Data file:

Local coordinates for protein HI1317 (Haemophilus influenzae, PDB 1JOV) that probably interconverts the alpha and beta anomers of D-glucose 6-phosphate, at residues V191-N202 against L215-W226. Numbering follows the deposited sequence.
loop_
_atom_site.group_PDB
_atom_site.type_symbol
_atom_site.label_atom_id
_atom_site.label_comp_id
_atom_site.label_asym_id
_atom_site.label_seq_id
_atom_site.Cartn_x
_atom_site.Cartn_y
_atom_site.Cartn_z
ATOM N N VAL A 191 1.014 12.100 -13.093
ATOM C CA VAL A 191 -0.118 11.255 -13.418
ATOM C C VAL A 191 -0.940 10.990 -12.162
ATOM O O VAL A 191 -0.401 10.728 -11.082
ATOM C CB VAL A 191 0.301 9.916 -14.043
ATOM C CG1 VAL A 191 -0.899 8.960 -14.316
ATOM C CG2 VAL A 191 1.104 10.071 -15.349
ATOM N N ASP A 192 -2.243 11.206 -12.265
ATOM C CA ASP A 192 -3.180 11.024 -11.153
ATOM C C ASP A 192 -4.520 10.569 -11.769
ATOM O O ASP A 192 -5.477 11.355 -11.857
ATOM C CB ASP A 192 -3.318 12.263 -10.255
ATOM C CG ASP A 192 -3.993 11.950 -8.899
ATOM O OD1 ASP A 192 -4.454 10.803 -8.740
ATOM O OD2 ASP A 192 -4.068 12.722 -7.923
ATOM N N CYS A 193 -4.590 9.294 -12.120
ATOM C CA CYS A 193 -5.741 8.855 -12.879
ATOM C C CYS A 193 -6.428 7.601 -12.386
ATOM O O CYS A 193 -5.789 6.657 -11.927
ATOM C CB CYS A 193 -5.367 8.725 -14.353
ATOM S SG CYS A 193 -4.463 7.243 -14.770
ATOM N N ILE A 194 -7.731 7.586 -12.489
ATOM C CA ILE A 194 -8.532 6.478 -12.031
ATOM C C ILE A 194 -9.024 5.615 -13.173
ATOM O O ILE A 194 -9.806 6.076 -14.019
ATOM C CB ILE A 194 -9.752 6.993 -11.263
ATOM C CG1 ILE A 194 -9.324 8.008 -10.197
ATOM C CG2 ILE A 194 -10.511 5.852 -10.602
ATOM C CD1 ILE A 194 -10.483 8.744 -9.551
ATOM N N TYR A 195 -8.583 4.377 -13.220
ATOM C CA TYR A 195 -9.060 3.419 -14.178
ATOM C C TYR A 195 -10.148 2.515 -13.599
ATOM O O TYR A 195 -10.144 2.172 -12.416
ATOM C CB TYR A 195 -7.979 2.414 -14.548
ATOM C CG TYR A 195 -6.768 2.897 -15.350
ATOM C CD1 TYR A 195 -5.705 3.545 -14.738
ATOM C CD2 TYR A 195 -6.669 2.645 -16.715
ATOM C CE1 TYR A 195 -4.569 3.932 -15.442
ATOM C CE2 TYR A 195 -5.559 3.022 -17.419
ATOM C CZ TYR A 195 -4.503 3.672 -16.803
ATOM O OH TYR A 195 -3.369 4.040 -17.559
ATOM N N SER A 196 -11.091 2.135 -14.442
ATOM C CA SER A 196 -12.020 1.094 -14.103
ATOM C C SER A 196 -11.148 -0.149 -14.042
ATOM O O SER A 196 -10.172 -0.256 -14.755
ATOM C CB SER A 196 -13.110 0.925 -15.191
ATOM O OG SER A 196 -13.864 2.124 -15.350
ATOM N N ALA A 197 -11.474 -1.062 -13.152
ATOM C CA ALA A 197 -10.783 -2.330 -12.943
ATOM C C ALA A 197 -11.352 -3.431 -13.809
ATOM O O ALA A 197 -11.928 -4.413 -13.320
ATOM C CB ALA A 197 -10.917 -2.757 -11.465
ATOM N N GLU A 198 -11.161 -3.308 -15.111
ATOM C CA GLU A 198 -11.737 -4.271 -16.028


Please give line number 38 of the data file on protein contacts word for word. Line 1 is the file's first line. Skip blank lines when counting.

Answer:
ATOM C CG1 ILE A 194 -9.324 8.008 -10.197